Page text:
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    Balkans Offer Small-Scale LNG Opportunities: Solar Turbines


ExxonMobil is studying the development of an LNG terminal in Albania.

by: Joe Murphy

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Natural Gas & LNG News, Europe, Liquefied Natural Gas (LNG), Corporate, Import/Export, News By Country, Albania, Montenegro

Balkans Offer Small-Scale LNG Opportunities: Solar Turbines

The Balkans lacks liquefaction facilities but presents opportunities to small-scale LNG suppliers, a representative of Solar Turbines, a gas services division of Caterpillar, said in a session at the LNG Congress Russia in Moscow on March 18.

The Balkan region currently receives small-scale trucked LNG via Bulgaria from Turkey, which in turn imports the super-cooled gas on a larger scale from suppliers like Algeria, Nigeria and Qatar, Mehmet Dogan, a regional representative of Solar Turbines, explained. There is a "serious market" for small-scale LNG in countries like Albania and Montenegro, which have limited pipeline gas infrastructure, he said, estimating demand in the two countries at 0.5bn m3/year.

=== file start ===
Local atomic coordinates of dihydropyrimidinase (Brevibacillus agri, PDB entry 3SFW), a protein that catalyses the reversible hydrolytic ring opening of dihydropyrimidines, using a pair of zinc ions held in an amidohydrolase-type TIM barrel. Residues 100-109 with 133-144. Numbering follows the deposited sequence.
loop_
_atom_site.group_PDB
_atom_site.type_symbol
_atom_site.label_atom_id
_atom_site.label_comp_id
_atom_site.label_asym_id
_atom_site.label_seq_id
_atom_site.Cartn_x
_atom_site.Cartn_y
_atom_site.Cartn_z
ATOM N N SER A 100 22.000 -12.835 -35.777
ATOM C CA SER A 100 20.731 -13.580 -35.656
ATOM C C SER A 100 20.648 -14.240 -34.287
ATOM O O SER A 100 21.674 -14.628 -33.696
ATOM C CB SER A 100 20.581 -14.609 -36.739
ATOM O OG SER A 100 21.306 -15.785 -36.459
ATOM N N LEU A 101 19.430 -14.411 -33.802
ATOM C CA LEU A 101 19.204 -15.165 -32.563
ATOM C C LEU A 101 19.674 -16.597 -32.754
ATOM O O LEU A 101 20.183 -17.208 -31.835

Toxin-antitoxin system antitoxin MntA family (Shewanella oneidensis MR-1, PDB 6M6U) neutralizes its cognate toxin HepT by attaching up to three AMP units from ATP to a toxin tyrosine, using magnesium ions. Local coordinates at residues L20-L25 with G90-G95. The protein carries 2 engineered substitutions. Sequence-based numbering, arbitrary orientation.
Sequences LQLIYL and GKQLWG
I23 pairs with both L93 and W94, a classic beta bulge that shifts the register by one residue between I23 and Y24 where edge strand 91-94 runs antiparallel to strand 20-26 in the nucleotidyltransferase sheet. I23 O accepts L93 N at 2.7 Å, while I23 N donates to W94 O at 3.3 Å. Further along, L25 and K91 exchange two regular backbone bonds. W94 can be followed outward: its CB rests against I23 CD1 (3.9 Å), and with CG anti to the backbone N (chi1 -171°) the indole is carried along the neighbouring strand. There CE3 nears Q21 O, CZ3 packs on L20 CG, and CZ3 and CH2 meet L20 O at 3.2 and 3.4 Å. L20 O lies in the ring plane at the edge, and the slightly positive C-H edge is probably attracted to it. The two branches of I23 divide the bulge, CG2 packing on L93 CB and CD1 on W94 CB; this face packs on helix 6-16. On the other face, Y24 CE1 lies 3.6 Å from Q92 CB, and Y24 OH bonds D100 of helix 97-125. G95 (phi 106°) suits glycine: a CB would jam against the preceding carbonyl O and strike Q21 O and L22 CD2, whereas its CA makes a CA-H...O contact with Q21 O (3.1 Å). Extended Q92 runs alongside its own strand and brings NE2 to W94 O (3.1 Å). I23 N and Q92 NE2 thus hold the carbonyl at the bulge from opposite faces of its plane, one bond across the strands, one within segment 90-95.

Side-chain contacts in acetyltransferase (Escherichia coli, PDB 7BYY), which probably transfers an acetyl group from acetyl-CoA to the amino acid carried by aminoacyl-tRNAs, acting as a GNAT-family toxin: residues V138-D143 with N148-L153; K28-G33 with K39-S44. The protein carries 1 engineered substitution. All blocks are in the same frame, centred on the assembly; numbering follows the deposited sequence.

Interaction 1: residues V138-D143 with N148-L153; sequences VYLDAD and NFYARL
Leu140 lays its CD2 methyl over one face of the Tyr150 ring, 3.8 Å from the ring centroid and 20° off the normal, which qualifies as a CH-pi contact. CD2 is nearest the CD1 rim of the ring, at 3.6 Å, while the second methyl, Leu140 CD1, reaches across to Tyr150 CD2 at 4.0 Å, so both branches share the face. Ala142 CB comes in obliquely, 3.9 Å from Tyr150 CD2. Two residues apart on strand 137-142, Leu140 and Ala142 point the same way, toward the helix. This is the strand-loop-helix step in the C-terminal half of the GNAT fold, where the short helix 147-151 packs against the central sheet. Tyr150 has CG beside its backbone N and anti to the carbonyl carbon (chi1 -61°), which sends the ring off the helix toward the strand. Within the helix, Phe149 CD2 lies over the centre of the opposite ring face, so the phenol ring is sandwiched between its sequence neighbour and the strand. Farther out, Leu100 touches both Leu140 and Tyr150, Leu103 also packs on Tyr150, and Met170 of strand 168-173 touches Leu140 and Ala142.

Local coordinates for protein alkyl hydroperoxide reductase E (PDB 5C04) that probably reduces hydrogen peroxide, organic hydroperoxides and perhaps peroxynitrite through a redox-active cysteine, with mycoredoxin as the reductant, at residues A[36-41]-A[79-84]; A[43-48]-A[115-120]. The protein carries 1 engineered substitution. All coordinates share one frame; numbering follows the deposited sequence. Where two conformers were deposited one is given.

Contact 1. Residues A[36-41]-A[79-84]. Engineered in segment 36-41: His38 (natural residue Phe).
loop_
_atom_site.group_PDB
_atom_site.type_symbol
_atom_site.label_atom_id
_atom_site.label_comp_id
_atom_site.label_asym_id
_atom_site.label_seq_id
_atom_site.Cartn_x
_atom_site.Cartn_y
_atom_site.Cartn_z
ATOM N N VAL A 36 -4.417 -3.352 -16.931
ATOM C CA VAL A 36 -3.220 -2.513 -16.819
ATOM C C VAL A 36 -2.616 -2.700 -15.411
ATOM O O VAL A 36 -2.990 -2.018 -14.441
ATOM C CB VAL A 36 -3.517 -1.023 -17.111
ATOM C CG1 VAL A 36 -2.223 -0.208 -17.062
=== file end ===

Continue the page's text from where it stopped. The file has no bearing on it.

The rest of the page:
"Gas suppliers should focus on these markets because its profitable," Dogan said. In these markets, small-scale LNG competes with other fuels such as diesel or LPG or electricity rather than with other gas sources, and this is what makes them attractive, he said.

Croatia launched its first LNG import terminal at the start of this year on the island of Krk, while Greece is developing a second terminal in Alexandroupolis but is yet to take a final investment decision. ExxonMobil and Excelerate Energy last week agreed to undertake a study on constructing a terminal in Albania.